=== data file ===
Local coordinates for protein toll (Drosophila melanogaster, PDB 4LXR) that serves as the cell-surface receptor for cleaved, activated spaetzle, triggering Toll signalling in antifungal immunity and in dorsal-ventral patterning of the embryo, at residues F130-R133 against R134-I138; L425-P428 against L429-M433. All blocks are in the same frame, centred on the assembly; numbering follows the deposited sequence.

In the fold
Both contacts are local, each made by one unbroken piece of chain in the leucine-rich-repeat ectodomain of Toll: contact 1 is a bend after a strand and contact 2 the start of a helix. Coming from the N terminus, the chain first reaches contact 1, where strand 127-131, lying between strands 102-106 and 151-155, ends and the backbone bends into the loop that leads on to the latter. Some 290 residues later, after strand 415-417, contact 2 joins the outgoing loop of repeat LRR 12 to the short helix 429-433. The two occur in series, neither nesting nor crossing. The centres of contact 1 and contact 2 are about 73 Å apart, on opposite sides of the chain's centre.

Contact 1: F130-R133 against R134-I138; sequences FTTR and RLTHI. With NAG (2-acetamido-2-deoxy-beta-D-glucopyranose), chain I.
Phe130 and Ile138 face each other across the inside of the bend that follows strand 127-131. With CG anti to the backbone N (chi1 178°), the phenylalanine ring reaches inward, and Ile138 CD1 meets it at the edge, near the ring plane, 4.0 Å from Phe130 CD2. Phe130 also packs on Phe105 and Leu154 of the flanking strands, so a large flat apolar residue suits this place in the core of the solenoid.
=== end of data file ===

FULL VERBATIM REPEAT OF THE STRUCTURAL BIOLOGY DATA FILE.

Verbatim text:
Local coordinates for protein toll (Drosophila melanogaster, PDB 4LXR) that serves as the cell-surface receptor for cleaved, activated spaetzle, triggering Toll signalling in antifungal immunity and in dorsal-ventral patterning of the embryo, at residues F130-R133 against R134-I138; L425-P428 against L429-M433. All blocks are in the same frame, centred on the assembly; numbering follows the deposited sequence.

In the fold
Both contacts are local, each made by one unbroken piece of chain in the leucine-rich-repeat ectodomain of Toll: contact 1 is a bend after a strand and contact 2 the start of a helix. Coming from the N terminus, the chain first reaches contact 1, where strand 127-131, lying between strands 102-106 and 151-155, ends and the backbone bends into the loop that leads on to the latter. Some 290 residues later, after strand 415-417, contact 2 joins the outgoing loop of repeat LRR 12 to the short helix 429-433. The two occur in series, neither nesting nor crossing. The centres of contact 1 and contact 2 are about 73 Å apart, on opposite sides of the chain's centre.

Contact 1: F130-R133 against R134-I138; sequences FTTR and RLTHI. With NAG (2-acetamido-2-deoxy-beta-D-glucopyranose), chain I.
Phe130 and Ile138 face each other across the inside of the bend that follows strand 127-131. With CG anti to the backbone N (chi1 178°), the phenylalanine ring reaches inward, and Ile138 CD1 meets it at the edge, near the ring plane, 4.0 Å from Phe130 CD2. Phe130 also packs on Phe105 and Leu154 of the flanking strands, so a large flat apolar residue suits this place in the core of the solenoid.